Daniel Erickson, Technical Program Manager at FirstService Energy, points out that benchmarking is the first step toward making your building more energy efficient. “These regulations help to raise awareness about energy performance. By making that information transparent, building owners – as well as potential condo buyers and lenders – can see the building’s year-to-year energy use and compare it to similar buildings.”
Reviewing the variations in your energy use month to month and year to year can provide insight into areas that may be eating away at your utility budget. If you have made some efficiency improvements already, seeing how your building compares with others will let you know if those improvements have enough effect.
“Building owners often don’t realize how much energy their building uses until they start benchmarking,” he says. “Transparency also can be a big incentive. If owners see that their building falls short relative to other properties, they are motivated to improve their position. No one wants to be at the bottom of the list.”
How can your community get an energy benchmarking report?FirstService Residential takes an innovative approach to benchmarking energy usage. We work with our affiliate FirstService Energy to annually benchmark hundreds of properties in North American cities, collecting and tracking basic building information and whole-building energy use through ENERGY STAR Portfolio Manager and our own energy management information system.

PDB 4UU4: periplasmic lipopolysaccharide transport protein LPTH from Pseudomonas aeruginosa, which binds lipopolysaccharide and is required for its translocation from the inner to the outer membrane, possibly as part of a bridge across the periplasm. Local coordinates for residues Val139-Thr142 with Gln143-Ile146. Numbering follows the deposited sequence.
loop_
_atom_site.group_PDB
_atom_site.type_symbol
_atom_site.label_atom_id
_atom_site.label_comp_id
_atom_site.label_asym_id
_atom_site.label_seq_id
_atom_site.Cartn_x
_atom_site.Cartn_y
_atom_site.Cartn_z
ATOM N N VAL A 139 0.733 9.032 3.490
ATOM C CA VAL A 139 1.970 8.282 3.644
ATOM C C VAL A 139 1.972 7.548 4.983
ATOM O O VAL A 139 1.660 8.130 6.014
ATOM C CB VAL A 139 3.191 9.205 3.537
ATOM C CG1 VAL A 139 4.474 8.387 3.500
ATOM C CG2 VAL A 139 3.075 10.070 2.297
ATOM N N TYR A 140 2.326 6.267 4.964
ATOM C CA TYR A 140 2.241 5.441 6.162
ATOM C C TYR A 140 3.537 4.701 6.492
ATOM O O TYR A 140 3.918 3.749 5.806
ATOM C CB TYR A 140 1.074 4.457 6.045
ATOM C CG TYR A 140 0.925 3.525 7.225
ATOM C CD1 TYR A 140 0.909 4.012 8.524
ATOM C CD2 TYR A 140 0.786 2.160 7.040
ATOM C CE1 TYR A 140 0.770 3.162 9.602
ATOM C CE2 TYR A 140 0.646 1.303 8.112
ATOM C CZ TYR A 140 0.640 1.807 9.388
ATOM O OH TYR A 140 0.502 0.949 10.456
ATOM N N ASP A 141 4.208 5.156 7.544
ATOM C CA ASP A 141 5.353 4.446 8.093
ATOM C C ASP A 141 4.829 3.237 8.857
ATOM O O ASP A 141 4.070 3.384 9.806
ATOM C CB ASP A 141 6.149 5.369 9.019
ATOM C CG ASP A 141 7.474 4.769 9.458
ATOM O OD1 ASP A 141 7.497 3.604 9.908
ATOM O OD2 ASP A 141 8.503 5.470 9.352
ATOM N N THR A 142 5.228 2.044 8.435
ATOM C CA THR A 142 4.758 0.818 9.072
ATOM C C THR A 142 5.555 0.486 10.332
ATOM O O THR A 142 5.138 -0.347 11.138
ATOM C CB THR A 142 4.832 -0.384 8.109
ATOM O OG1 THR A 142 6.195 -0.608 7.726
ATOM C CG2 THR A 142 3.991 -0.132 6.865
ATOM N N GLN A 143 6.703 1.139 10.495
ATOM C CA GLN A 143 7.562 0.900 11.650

This allows our teams to provide our managed buildings with a customized, comprehensive Energy Report Card. The Energy Report Card uses benchmarking data comparing the energy usage and costs of similar properties. Each building is given an efficiency ranking – called a Building Energy Rating Guide (BERG) Score – of 0 (lowest) to 10 (highest).
The Energy Report Card also contains strategies FirstService Energy has recommended and successfully implemented in other FirstService Residential managed buildings. “Because of these detailed reports, properties in the FirstService portfolio are the most informed in the industry regarding operational efficiency,” says Erickson.
Once you have good benchmarking data, Erickson recommends getting an energy audit, especially if you haven’t done one in a few years. An audit lets your association know what retrofit options make the most sense for your building. It should also provide cost estimates for each option, as well as estimates of how much energy and money you could save by implementing the measures.
Erickson also notes the importance of education and suggests asking your condo or co-op management company if it offers training for board members, residents, and building staff. “In addition to classes from your management company, you also may be able to take classes through your city, state, or province, especially if it has shown a strong commitment to sustainability.” On the federal level, he suggests exploring the Energy Star® programs in both the U.S. and Canada. These programs provide a wealth of information about efficiency strategies and products.
It’s probably only a matter of time before energy benchmarking regulations come to your area. Getting ahead of the energy-saving curve will make it easier to comply when it does and will help your building rank higher right from the start. Your association will also benefit sooner from any improvements you make now to your building’s efficiency.
Learn more about how an experienced property management company can put you on the path toward energy and cost savings for your association. Contact FirstService Residential today and see how we’re making life simplified.